Syllable in phonology

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Syllable in phonology

  1. 1. SYLLABLE IN PHONOLOGYBy: yahya choy
  2. 2. • Words can be cut up into units called syllables.• Syllable is a unit of spoken language consisting of a single uninterrupted sound.• Humans seem to need syllables as a way of segmenting the stream of speech and giving it a rhythm of strong and weak beats.• Syllables exist only to make speech easier for the brain to process.• A word contains at least one syllable.
  3. 3. Determine how many syllables are in the followingwords: • Emily • Trevor • Suzy • Restroom • Recess • Book • Environment
  4. 4. Syllables and their parts• The parts are onset and rhyme; within the rhyme we find the nucleus and coda.• Not all syllables have all parts; the smallest possible syllable contains a nucleus only.• A syllable may or may not have an onset and a coda.
  5. 5. Onset (O)• Onset: the beginning sounds of the syllable; the ones preceding the nucleus.• These are always consonants in English. The nucleus is a vowel in most cases, although the consonants [ r ], [ l ], [ m ], [ n ], and the velar nasal (the ng sound) can also be the nucleus of a syllable.
  6. 6. Rhyme (R)• Rhyme (or rime): the rest of the syllable, after the onset (the underlined portions of the words above). The rhyme can also be divided up: Rhyme = nucleus + coda
  7. 7. Nucleus (N)• is the core or essential part of a syllable. A nucleus must be present in order for a syllable to be present.• In English and most other languages, most syllable nuclei are vowels.• The English liquids [ r l ] and the nasals [ m n ] can be the nuclei of syllables under certain conditions. [ r ] can be a nucleus as easily as a vowel, in any position: the words bird, have [ r ] as the nucleus; in other words, there is no vowel in the pronunciation of these syllables, even though they have one in the spelling. [brd]
  8. 8. • [ l ] and the nasals [ m n ] become syllable nuclei when they follow an alveolar consonant in the last syllable of a word. This happens in the relaxed or casual rather than very formal articulation of the word. Compare casual vs. formal pronunciations of button, bottle, bottom.
  9. 9. • Coda (C)• Coda is the ending sound of the syllable, the ones preceding the nucleus.• These are always consonants in English.• Onsets are strongly preferred over codas• Consonants in codas are weakened: think of what happens to r in many English dialects (car [kaa] versus red). Coda consonants are much longer. They affect stress patterns.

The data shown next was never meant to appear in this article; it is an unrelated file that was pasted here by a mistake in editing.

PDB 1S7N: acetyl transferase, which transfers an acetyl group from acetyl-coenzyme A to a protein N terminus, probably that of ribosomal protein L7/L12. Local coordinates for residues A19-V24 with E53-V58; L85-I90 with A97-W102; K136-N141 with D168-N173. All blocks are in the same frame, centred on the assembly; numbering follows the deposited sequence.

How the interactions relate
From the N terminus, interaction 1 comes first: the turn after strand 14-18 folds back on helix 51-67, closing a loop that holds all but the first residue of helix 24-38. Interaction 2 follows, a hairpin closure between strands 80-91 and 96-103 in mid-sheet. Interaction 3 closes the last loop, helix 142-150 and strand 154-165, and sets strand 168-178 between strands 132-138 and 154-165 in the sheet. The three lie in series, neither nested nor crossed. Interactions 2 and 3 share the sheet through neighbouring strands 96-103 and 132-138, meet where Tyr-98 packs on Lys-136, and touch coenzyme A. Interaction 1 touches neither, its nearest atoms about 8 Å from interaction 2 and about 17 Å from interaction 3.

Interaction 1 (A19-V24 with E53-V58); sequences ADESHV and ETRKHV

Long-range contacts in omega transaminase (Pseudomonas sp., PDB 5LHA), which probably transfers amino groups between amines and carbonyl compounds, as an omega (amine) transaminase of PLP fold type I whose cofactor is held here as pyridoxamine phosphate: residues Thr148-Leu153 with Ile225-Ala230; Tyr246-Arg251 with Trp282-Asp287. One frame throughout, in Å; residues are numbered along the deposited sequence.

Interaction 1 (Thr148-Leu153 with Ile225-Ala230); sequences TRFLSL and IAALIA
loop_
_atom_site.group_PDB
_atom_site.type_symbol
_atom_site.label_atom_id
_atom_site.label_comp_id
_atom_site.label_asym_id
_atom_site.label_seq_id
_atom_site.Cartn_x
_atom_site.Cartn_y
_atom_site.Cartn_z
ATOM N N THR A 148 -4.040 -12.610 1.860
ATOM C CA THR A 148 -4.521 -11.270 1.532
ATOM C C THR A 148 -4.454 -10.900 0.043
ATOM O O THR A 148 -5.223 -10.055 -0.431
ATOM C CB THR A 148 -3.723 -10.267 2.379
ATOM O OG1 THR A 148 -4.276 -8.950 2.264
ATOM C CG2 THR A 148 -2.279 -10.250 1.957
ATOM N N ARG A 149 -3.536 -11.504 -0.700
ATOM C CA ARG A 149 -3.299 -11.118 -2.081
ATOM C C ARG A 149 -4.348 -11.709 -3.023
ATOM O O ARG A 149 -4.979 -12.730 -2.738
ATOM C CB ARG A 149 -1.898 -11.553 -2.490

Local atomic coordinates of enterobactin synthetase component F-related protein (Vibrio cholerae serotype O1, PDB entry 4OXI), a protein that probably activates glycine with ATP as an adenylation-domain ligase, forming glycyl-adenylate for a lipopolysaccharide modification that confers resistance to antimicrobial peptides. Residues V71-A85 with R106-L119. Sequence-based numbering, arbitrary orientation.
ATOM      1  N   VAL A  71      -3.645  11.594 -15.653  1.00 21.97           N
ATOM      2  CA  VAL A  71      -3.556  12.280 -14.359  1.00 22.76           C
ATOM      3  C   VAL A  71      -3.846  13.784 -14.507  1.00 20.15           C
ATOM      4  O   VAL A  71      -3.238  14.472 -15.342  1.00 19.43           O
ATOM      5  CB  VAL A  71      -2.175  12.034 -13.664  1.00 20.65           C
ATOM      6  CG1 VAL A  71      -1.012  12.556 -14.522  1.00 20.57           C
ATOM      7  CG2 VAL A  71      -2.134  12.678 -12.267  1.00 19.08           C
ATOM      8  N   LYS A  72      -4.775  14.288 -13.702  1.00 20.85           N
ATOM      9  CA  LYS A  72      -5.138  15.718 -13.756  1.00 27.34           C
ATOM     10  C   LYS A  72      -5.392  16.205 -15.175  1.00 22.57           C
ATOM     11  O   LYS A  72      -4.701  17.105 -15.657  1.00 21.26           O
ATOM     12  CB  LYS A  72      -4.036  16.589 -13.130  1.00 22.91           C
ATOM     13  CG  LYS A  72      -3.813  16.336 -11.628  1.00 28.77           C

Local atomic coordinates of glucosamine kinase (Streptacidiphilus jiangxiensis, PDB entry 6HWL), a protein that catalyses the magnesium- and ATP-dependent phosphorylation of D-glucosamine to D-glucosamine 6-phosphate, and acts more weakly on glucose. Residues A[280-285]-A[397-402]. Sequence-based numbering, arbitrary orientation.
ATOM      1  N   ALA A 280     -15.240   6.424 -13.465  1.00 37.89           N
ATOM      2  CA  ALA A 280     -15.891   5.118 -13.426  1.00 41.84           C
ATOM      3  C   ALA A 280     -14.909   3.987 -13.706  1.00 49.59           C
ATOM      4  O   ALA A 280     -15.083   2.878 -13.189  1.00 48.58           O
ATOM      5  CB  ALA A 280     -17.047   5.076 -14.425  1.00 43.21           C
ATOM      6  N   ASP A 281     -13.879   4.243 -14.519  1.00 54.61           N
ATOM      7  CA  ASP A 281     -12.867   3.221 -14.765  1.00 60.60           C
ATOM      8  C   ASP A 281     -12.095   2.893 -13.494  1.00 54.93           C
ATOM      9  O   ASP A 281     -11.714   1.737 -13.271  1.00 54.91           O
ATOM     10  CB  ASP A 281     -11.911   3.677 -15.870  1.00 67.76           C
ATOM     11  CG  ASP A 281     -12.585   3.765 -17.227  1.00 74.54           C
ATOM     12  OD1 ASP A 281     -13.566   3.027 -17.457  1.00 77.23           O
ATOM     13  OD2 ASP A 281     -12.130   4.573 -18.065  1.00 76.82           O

10. 10. • Linguists often use tree diagrams to illustrate syllable structure. Flop, for example, would look like this (the word appears in IPA symbols, not English spelling). s = syllable; O = onset; R = rhyme; N = nucleus; C = coda.• The syllable node at the top of the tree branches into Onset and Rhyme; the Onset node branches because it contains two consonants, [ f ] and [ l ]. The Rhyme node branches because this syllable has both a nucleus and a coda.• σ / O R / / | | NC | | | | [f l a p]
  11. 11. Steps to determine the diagram:a. Determine the nucleus (N)b. Add Rhyme ( R ) on the ordinate of the nucleusc. Determine the onset (O) and the coda (C).
  12. 12. If a syllable has the coda, it is called as closed syllable Example : cap, sit, manIf a syllable doesn’t have the coda it is called as opensyllable. Example : he, she, me
  13. 13. Draw, the syllable structure of thefollowing words:apronbasicbeganbegindependevenhotel
  14. 14. Syllables and Clusters• A syllable must contain a vowel or a vowel-like sound.• The most common type of syllable in a language has a consonant as well.• When describing syllables: C = consonant V = vowel
  15. 15. Coda, onset and nucleus syllable onset rhyme(optional) Nucleus coda (not optional) (optional)one or moreconsonants vowel one or more consonants
  16. 16. syllables open syllables closed syllablesSyllables which end syllables which in a vowel and end in a coda no coda ‘consonants’
  17. 17. • Consonant clusters: both the onset and the coda can consist of more that one consonant e.g. green (CCVC) street (CCCVC) post (CVCC)
  18. 18. Syllabic consonants• Sometimes when a vowel is elided a consonant can become a syllabic nucleus.• Only a consonant in the coda can become a syllabic nucleus.• Only the following actual consonants can become syllabic nuclei: • /l m n/
  19. 19. Syllables and stress• Some syllables are more prominent than others.• These are termed ‘stressed’ syllables.• Stress is related to the location of a syllable in a word.
  20. 20. ExerciseWhich is the stressed syllable in the following words? income stupid induce Phantom

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